Pictured on lease to Aermediterranea (1981 - 85), this DC-9 was delivered to ATI Aero Trasporti Italiani September 28, 1973. After lease return, the aircraft was eventually transferred to Alitalia in November 1991. Sold to Northwest airlines in November 1996, it became N623NW and flew on until retired January 11, 2005. It was flown to Marana, AZ, stored at Marana Pinal Airpark and later sold to Evergreen Aircraft Sales & Leasing.
The 307th FS of the USAAF's 15th Air Force still flew Spitfires at the time of the Salerno landings in Italy in September 1943. JK707 was shot down by a Do 217 on the 9th and Maj Virgil Fields crash landed on the invasion beach. Below the windscreen is the name of another pilot, Lt Carroll Prybylo, with three swastikas for kills. Photo from: Naval History and Heritage Command
For its F-84s and F-86s, the AMI simply adopted USAF 1950s-style serials, both on record and on the aircraft. Examples here are the Fiat-built F-86 and F-84F MM53-6892 behind it. The black cat with green mice logo of 51° Stormo originates from a 1939 rivalry between bomber and fighter pilots based at Roma-Ciampino.
Savoia, Verduzio (designers) and Ansaldo (company) set out to build a fighter but the resulting SVA was deemed unsuitable for that role. It could however fly very far, high and fast and so became an excellent reconnaissance plane. This is one of the aircraft of the propaganda Flight over Vienna in 1918. The Lion of St. Mark was the insigna of the 87a squadriglia 'Serenissima' and the painting depicts general Gabriele d'Annunzio, the organiser of the famous flight.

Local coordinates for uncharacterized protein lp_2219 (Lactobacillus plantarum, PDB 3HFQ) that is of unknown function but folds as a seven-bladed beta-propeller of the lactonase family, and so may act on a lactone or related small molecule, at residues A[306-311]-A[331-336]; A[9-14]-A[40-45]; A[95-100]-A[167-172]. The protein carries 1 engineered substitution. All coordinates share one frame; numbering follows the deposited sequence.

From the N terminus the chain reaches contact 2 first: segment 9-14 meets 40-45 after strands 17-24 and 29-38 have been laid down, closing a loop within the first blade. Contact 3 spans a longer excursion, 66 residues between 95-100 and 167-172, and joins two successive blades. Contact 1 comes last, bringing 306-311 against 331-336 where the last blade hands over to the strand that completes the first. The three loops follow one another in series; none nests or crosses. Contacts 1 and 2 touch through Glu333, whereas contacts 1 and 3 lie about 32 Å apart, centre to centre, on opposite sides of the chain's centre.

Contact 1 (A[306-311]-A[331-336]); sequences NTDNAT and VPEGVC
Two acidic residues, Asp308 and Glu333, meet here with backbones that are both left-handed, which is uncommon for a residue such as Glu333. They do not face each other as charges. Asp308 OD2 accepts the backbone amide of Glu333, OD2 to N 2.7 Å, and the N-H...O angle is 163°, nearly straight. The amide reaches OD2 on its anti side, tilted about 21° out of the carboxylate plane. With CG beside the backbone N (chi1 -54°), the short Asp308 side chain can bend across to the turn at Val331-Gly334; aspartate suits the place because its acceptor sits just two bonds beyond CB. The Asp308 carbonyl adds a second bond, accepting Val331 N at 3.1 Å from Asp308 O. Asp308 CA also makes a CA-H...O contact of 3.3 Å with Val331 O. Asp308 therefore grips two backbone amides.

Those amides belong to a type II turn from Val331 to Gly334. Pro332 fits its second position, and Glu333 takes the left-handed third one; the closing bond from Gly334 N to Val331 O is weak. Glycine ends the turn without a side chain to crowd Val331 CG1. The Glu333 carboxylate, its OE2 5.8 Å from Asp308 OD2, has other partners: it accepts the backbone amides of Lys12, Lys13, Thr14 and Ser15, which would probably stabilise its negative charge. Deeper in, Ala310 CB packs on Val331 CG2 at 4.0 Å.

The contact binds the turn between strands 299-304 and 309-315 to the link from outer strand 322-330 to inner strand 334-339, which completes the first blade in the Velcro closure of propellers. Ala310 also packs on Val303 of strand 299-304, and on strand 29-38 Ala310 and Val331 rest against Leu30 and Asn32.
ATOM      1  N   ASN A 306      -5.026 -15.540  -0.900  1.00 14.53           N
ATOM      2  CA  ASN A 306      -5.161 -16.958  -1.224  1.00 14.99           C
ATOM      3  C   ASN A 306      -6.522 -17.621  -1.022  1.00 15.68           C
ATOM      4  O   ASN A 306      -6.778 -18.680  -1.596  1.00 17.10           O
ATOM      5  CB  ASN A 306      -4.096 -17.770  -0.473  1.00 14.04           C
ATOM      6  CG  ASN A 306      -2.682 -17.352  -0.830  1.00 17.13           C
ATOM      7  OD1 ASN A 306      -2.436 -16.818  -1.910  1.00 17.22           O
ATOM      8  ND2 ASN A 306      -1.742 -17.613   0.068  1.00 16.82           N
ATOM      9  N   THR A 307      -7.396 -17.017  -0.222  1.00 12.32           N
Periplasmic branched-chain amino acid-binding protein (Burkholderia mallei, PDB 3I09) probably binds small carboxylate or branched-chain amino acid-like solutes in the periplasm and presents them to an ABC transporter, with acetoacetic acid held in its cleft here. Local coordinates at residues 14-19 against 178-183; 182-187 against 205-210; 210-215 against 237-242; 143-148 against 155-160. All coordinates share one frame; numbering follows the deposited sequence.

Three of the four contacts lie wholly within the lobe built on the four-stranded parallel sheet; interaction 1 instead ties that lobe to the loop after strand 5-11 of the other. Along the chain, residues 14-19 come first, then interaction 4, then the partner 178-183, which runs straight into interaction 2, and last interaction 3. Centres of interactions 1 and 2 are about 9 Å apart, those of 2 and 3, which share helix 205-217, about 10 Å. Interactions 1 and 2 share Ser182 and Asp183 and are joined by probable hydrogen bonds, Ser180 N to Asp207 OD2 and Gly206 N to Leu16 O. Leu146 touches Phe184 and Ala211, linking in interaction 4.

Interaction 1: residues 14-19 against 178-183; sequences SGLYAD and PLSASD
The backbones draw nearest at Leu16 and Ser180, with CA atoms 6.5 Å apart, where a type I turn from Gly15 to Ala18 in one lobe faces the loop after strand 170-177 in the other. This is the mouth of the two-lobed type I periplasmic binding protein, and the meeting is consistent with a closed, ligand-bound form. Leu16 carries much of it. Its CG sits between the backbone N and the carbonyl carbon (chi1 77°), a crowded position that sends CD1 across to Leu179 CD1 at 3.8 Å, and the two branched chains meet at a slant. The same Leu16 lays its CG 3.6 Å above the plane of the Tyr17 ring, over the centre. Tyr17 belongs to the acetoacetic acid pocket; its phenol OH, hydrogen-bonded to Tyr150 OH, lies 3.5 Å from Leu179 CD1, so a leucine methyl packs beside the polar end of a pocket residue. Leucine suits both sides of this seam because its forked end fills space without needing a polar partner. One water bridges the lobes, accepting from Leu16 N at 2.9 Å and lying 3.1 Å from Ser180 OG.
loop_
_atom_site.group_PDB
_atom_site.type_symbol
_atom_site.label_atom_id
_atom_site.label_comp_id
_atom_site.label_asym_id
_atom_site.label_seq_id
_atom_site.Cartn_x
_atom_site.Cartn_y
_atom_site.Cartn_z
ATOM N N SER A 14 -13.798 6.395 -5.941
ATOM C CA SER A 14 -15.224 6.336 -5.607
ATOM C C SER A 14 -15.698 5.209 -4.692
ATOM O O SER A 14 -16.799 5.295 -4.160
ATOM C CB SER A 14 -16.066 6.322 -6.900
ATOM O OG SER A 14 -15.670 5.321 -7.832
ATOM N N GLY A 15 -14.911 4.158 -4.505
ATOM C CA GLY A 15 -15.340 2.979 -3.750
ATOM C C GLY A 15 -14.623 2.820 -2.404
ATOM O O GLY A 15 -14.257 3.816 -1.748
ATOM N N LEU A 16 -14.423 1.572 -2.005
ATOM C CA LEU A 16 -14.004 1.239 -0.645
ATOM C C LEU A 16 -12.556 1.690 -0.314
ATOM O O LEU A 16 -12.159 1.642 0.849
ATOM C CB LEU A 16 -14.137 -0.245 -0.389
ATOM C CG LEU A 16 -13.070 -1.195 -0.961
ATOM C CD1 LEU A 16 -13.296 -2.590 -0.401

License-built by the Ungarische Flugzeugwerke in Budapest and delivered to the Austro-Hungarian navy. Flown across the Adriatic Sea in 1918 by two defecting servicemen and, after long storage and restoration, arrived here in 1988 to be displayed.
The oldest existing Spad in the world faces a younger example in Hangar Troster. This one was Fulco Ruffo di Calabria's aircraft, who scored 20 victories in WW1. There is an imprint on the airframe showing it was manufactured in September 1916.
One of two Spad VIIs in Hangar Troster, this plane was flown by ace Ernesto Cabruna and wears visible patches that cover bullet holes from combat. It was recovered in a delapidated state and beautifully restored, showing the markings of the 77a Squadriglia. The serial is not visibly worn.
The Hanriot-Dupont 1 was much hailed for its speed and agility. This is one of more than 800 built under license by Nieuport-Macchi at Varese and was flown by the ace Flavio Baracchini. The municipality of Florence donated the aircraft to the AMI. Serial not seen on the outside.